When asked two weeks ago about reports that the State Senate and Assembly planned to dramatically revamp state rent regulations without his input, Governor Andrew Cuomo chuckled.
"They should go back and take Constitutional Law 101," Cuomo told WNYC's Brian Lehrer. "The theory makes no sense. 'Negotiate a package, send it to the governor, don't include him.' Okay, then I won't sign the package. Then you'll have no rent reform laws. Then what do you do? It makes no sense."
Then, the first part happened, but the second part didn't.
Senate Majority Leader Andrea Stewart-Cousins and Assembly Speaker Carl Heastie negotiated a legislative package that will eliminate vacancy decontrol, limit rent hikes related to capital improvements and allow other regions of the state to opt into the rent regulation program. The legislation will make the changes permanent, rather than requiring renewal every four years.
On Tuesday, the two leaders jointly announced their unilateral deal, which will affect 1 million rent-regulated apartments and 2.4 million New Yorkers.
And on Wednesday, Cuomo said he would sign the legislation, ignoring the pleas of the real estate industry, which called on him to veto the package.
"The legislature got together and jammed the governor," said one lobbyist connected to developers, builders and landlords. "His people were telling [industry representatives] not to panic, that they'd tweak the bills, but he was locked out and never got a chance."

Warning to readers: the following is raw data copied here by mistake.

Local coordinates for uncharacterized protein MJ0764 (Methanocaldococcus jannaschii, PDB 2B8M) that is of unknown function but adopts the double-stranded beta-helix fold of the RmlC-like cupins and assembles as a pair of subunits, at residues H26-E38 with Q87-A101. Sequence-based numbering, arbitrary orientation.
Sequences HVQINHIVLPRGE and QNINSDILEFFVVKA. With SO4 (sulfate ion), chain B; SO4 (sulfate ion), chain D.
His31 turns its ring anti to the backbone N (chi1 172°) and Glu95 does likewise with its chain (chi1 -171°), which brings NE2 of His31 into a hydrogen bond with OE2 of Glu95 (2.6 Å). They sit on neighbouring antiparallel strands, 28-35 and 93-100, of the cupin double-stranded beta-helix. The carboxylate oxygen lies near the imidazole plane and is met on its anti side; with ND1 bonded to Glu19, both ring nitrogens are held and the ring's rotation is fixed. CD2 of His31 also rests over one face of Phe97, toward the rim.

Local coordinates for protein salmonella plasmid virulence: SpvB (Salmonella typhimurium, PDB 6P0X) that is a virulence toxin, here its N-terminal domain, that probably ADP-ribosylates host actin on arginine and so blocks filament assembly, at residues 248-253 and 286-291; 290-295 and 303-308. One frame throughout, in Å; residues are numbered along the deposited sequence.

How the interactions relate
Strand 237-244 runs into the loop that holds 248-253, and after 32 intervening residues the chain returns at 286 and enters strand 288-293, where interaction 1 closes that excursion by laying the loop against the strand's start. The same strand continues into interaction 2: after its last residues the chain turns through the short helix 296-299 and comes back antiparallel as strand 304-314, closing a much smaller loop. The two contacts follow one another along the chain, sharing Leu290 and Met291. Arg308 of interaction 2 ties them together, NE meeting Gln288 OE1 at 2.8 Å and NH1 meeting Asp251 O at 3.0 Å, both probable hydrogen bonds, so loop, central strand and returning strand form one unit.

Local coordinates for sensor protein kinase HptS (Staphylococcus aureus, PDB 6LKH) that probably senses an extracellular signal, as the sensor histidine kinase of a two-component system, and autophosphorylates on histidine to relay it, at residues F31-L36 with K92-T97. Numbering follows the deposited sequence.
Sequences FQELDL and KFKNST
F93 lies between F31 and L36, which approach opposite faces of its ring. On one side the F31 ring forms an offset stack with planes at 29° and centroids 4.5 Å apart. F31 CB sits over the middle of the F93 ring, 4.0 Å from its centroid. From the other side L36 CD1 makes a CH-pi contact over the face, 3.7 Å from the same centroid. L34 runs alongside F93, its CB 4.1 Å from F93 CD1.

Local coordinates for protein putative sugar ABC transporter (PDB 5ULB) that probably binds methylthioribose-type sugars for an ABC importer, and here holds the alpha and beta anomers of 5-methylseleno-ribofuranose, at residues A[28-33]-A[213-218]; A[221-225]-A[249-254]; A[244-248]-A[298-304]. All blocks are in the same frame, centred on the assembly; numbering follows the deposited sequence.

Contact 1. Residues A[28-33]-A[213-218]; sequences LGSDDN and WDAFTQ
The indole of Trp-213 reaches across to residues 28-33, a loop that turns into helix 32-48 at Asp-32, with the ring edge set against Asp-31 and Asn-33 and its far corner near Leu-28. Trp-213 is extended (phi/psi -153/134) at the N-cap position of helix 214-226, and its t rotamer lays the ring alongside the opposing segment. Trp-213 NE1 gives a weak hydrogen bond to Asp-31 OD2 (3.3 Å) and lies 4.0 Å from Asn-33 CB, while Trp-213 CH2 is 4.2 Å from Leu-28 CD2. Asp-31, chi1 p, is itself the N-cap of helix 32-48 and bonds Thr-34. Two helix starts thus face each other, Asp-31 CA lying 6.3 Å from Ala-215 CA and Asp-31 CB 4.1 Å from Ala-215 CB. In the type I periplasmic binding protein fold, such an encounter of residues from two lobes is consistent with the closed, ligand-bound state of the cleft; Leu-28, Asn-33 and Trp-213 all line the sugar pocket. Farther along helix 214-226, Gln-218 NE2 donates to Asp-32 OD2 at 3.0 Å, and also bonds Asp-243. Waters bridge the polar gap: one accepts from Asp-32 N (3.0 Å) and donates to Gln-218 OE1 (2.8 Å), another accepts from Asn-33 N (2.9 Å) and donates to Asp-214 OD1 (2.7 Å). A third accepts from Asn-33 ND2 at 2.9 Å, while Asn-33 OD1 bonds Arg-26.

Cuomo downplayed his exile from negotiations.
"We're frequently not involved in legislation," he said at a hastily convened press conference to promote other agenda items for the remainder of the 2019 legislative session. Cuomo's general counsel, Alphonso David, pointed out that the legislature has passed hundreds of bills without input from the governor.
But Cuomo was very involved the two other times rent regulation renewal came up during his tenure, in 2011 and 2015. On both occasions, deals did not come together before the laws technically expired, requiring the governor to authorize a temporary extension.
This time around, in the days leading up to the legislative deal, Cuomo said he would sign whatever emerged — whether it was a more liberal version from the Assembly, a more moderate version from the Senate or something in between. But he also said he doubted the two sides would come together in time to meet the June 15th deadline.
"The governor's great power is in the budget process," said Hank Sheinkopf, a Democratic political consultant. "It's much less later in the session."
Cuomo seemed to acknowledge as much, saying that while he was still talking to legislative leaders and individual lawmakers about his top-priority items for 2019, he was mainly asserting himself "when I feel I can make a difference."
He cited bills to expand the definition of sexual harassment and to end the religious exemption for vaccines as examples of legislation he thought he could influence. He has said he has relatively little power over more controversial bills, such as legalizing marijuana or authorizing driver's licenses for undocumented immigrants.
Cuomo also said the pro-tenant package vindicated his longtime assertion that large corporate donors don't influence his political decisions.
"This should upend that whole theory," Cuomo said. "There's no connection between political contributions and legislative outcome."
Sheinkopf predicted Cuomo's donors would be frustrated but ultimately would stick with him.
"What are they going to do—take him on?" Sheinkopf said. "The amount of construction he controls, the billions of dollars he spends on projects—he's immune from prosecution. You give to him, because you have to, and he does whatever he wants, because he's the governor."